As workers reluctantly return to the office and the world shifts toward hybrid work models, companies are called upon to reexamine traditional notions of control and redefine workplace flexibility.
For most people, one of the best elements of working from home was the increased autonomy and flexibility that they enjoyed in terms of both time and place. Yet as we move into the post-pandemic era and workers return to the office, the question that we must now answer is how to satisfy the demand for continued autonomy and flexibility in the new hybrid work model.
Flexibility must also be built into the workplace itself to meet the evolving needs of hybrid work
Hybrid work, however, is not just about giving people flexible schedules. Flexibility must also be built into the workplace itself to meet the evolving needs of hybrid work, which, according to recent research and observations from around the world, are constant. But there’s a problem: Traditionally, most workplaces are designed to be more fixed than fluid and don’t give people much control at all. And when conditions change, such as when a pandemic hits or the way we work changes, spaces can’t adapt easily. But they need to, and the reason is twofold: on the one hand, workers need autonomy in how they use and adapt their workplaces, and on the other hand, companies need the flexibility to quickly respond and adapt their spaces to workers’ needs.
People expect more individual control, especially when they can’t find places for focus work or video calls, which are now par for the course. Places where people can find some privacy will be among the most coveted in a hybrid office. Three of the top four elements people value most today relate to access to private spaces. Without dedicated workstations, flexible workspaces can help people reduce visual and auditory distractions and achieve the level of privacy they need for focus work or video calls. We have seen employees create spaces with varying levels of privacy by wrapping workspaces with freestanding privacy screens or mobile whiteboards. By adding elements to create visual privacy, people can concentrate significantly better than when sitting in completely open areas. And on the other hand, they’re also creating hybrid collaboration spaces by pulling together mobile tables, whiteboards and mobile carts that can house digital display devices in social spaces.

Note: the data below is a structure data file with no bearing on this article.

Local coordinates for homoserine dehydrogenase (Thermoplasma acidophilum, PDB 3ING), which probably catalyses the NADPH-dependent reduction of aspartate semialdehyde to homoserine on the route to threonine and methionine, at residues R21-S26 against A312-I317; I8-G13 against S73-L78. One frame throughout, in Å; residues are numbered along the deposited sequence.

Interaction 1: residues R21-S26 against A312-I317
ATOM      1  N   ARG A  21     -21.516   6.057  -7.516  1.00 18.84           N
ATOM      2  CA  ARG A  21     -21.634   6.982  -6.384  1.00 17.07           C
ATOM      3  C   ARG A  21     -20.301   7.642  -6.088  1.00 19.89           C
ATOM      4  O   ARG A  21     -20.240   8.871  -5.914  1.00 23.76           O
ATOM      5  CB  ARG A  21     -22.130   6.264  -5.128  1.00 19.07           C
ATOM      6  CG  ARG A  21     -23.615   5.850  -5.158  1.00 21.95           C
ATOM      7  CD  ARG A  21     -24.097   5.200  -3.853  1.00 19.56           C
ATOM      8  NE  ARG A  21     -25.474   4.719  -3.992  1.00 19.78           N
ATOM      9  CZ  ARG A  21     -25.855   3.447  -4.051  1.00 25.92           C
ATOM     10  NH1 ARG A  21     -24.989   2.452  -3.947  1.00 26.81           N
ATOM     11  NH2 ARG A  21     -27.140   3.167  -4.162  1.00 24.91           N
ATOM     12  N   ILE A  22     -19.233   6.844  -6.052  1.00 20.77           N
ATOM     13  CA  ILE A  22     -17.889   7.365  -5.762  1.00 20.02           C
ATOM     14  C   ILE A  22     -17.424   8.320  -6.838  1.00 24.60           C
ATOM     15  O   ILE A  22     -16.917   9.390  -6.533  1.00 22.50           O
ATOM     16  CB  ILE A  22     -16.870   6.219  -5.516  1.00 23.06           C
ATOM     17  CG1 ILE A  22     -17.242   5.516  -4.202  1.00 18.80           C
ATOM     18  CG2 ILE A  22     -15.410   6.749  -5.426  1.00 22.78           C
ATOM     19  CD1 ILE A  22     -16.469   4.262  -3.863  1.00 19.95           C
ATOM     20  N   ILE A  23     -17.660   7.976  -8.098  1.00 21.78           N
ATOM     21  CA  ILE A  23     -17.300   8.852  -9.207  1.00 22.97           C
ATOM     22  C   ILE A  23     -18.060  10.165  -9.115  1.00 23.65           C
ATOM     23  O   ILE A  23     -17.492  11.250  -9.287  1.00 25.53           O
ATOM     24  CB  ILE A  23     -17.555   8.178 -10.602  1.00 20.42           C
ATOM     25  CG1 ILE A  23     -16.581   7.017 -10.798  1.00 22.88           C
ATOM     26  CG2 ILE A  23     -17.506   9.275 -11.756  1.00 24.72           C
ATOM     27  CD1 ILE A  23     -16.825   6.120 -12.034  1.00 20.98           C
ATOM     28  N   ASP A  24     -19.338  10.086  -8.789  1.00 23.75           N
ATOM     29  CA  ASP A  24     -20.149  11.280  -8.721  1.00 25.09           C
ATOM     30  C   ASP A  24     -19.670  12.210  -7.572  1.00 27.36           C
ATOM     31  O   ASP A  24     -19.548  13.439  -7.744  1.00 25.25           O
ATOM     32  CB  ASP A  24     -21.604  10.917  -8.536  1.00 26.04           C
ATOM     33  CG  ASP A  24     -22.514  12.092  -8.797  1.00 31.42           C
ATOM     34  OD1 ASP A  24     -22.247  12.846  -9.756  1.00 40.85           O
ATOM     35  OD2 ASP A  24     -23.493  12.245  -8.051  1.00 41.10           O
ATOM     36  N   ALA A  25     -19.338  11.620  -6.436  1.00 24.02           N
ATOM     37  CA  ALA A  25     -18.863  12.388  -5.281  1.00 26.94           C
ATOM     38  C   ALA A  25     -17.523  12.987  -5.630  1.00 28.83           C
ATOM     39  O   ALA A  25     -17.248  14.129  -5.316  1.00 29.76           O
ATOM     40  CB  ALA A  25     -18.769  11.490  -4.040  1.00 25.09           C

Organizations need the flexibility to make bigger changes quickly and easily to their space, as they try to figure out what types of spaces their people will need for hybrid work. No one knows exactly how the office needs to change for hybrid work, and it will be different for every organization. The next couple of years will need to be an ongoing workplace experiment to understand what types of spaces best support hybrid work, and to be able to respond quickly, the workplace will need to be incredibly fluid and agile. Adaptable architectural elements, such as moveable walls, phone or meeting booths, that can be easily moved by facilities teams to add more private spaces quickly are adaptable privacy solutions that can help maximize real estate and give organizations the flexibility they need to respond to changing needs. In the words of Cherie Johnson, Director of Steelcase Global Design, “It’s never been more important to have highly flexible furniture and architectural solutions that can easily allow spaces to transform as needs change. These types of solutions will be critical for building a resilient real estate strategy.”